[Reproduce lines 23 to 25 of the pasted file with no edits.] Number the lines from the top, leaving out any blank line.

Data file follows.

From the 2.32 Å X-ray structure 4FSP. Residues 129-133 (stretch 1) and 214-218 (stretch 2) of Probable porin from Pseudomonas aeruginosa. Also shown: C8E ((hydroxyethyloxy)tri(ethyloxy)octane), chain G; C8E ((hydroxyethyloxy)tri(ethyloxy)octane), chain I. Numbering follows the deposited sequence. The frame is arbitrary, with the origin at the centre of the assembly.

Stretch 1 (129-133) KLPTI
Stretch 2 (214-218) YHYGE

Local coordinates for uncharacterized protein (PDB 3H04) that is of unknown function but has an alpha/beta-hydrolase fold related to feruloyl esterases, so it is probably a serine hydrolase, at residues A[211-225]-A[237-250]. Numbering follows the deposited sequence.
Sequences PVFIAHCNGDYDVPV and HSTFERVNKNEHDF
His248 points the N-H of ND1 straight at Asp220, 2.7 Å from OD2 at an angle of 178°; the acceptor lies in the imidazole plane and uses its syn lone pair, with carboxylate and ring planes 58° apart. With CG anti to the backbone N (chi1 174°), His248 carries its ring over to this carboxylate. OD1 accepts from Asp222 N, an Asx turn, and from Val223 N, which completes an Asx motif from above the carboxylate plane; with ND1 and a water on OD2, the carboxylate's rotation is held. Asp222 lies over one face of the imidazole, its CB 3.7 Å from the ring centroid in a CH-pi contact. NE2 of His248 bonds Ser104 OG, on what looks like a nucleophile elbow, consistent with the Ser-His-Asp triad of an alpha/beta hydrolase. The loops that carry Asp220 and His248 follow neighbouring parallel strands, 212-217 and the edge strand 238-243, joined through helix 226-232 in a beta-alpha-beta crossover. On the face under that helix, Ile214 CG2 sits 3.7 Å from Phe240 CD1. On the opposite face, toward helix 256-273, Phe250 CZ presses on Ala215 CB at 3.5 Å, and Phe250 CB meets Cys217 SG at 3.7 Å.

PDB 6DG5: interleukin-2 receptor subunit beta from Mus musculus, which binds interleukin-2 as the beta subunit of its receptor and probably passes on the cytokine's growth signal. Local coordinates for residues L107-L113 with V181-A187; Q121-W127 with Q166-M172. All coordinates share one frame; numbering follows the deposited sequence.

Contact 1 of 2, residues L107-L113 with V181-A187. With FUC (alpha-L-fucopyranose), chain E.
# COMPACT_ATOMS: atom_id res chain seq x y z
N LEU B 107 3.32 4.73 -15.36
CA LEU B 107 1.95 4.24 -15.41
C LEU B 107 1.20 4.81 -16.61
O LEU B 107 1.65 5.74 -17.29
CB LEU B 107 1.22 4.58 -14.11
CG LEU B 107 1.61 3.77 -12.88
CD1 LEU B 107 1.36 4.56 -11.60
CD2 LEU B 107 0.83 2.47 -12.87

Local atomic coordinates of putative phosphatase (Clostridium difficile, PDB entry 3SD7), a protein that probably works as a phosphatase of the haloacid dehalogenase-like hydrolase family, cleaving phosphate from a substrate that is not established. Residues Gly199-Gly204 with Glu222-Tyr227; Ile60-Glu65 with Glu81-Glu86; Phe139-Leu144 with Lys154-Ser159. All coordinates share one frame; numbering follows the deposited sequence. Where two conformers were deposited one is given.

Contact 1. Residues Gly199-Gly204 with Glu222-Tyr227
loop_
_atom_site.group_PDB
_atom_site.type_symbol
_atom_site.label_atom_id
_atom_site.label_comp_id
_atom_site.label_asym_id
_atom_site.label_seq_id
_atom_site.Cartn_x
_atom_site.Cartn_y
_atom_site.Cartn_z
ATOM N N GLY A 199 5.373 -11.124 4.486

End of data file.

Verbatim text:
_atom_site.label_atom_id
_atom_site.label_comp_id
_atom_site.label_asym_id